High Rise

Michele Spanghero

Sound is made up of vibrations, or waves and their propagation, which form a perceptible body that constitutes itself within space.

The most common idea of ​​sound corresponds to the concept of ​​sound waves moving in space and forming certain complex regular events. In order to establish a concrete and correct terminology of sound, a distinction between sound as physical acoustics and sound as music needs be drawn. Because sound is differently defined and faceted in both areas. Physical sound has its equivalent in the musical tone and musical sound describes the phenomenal occurrence of different characteristics of sound events. What connects both definitions is the dependence of the surrounding space and its characteristics. Not even a single sound event could spread without the matter of air as a transmitter. On the one hand, the space around us is filled with a certain amount of air, and on the other hand, insofar as it is a trapped architectural space, it is additionally characterized by its materiality and the dimensional relationships of its boundary elements. Everything together determines and enables our perception of specific tonal events and irreversibly burns in a musical form.

The maximum possible speed of sound transmission within a medium depends on its internal structure and its current thermodynamic equilibrium. The temperature and materiality of the carrier medium modulate the transmitted sound and convert it into a characteristic form. The speed of sound, at room temperature, in dry air is relatively slow at 340 m/s, reaches a passable value of 1,480 m/s in water, but is far exceeded in steel at 5900 m/s. Every speed of sound within a specific medium and at the transition into another medium requires a unique transformation of the previous speed and wave characteristics. Conversely, the audible change of the reflected and transformed output signal makes it possible to draw conclusions about the surrounding space, as both are in direct correlation with each other.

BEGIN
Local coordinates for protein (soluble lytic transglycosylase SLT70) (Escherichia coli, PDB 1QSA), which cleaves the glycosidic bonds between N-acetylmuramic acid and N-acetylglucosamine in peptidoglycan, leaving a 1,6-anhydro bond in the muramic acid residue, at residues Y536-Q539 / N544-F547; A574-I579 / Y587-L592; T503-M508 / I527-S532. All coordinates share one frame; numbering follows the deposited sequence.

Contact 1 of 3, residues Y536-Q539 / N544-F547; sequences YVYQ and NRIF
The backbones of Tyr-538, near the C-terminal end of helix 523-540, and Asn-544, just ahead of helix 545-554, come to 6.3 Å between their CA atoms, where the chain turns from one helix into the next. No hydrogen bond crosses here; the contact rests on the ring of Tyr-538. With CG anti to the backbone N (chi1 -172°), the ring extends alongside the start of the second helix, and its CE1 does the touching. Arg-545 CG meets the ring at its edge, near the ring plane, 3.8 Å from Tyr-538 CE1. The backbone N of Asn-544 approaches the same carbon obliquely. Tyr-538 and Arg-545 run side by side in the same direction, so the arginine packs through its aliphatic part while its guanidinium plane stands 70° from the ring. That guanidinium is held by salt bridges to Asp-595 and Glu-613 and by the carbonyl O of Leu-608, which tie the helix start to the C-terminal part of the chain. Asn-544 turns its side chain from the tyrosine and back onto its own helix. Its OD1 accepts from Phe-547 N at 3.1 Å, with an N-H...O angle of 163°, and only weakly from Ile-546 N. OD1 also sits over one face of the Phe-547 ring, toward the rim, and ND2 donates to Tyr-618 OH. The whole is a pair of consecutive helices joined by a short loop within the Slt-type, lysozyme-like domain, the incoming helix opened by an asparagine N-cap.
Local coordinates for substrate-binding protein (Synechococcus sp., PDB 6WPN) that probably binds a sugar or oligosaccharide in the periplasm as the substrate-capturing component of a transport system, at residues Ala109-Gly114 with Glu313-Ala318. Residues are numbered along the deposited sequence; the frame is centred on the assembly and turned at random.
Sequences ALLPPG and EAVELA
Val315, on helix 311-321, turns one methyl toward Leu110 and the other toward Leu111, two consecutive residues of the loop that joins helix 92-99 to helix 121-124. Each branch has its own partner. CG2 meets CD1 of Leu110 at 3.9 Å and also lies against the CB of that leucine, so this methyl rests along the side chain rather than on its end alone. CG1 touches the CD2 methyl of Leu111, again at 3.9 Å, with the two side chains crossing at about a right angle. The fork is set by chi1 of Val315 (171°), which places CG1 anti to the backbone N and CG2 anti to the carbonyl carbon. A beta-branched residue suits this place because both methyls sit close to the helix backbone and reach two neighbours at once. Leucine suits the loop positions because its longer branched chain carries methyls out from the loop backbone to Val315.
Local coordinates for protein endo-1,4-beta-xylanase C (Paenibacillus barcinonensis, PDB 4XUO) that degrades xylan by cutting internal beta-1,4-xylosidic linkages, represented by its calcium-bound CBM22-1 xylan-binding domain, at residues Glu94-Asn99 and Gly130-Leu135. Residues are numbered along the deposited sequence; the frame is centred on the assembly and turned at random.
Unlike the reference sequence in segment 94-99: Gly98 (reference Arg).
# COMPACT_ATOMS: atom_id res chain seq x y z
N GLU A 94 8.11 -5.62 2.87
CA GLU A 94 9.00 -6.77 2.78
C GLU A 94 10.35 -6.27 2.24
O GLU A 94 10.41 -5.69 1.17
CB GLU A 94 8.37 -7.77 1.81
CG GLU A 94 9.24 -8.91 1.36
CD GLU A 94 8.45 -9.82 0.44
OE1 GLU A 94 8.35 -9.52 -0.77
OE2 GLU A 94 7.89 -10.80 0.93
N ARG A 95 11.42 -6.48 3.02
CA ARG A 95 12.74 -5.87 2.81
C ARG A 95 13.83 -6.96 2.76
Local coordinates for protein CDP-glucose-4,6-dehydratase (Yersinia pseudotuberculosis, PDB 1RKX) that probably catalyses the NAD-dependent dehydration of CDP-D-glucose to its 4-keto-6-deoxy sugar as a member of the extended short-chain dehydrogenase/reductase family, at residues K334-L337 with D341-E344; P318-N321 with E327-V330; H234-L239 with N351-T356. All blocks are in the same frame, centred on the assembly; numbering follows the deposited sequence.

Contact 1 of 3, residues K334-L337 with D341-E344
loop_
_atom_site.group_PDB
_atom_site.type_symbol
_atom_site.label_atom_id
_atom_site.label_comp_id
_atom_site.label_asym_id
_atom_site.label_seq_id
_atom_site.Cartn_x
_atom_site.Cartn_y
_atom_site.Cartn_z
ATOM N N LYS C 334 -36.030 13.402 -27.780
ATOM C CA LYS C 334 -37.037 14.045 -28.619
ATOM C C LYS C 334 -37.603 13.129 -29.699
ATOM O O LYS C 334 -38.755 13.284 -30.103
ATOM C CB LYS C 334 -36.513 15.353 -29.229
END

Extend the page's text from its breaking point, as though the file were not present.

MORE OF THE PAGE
Michele Spanghero addresses this phenomenon in his acoustic installation High Rise, which is designed and implemented as a site-specific sound installation, first presented in a former wool factory in Schio (Italy). The factory, with its characteristic architecture, provided the nucleus and the incubator for the rewarding interplay of artistic exploration and the given space. The six floors of the building are represented by six floating aluminum tubes, whose lengths correspond to the height of each floor.

Held up by thin steel cables, suspended from the ceiling, the construction forms a long central horizontal line, which mentally reorganizes the six floors of the factory and references the initial architecture. The pipes contain six sound transducers which emit sound that is directly tuned to the resonant frequencies of the building. These complement the visual perception of the building of Fabbrica Alta with an acoustic level. Together they create a multidimensional stimulus of perception that occurs to be more substantial than its initial phenomena. All elements reinforce each other and create an energetic image of the exhibition space.

The installation has been realised in technical partnership with OMP Engineering and in cooperation with the Ca’ Foscari University of Venice.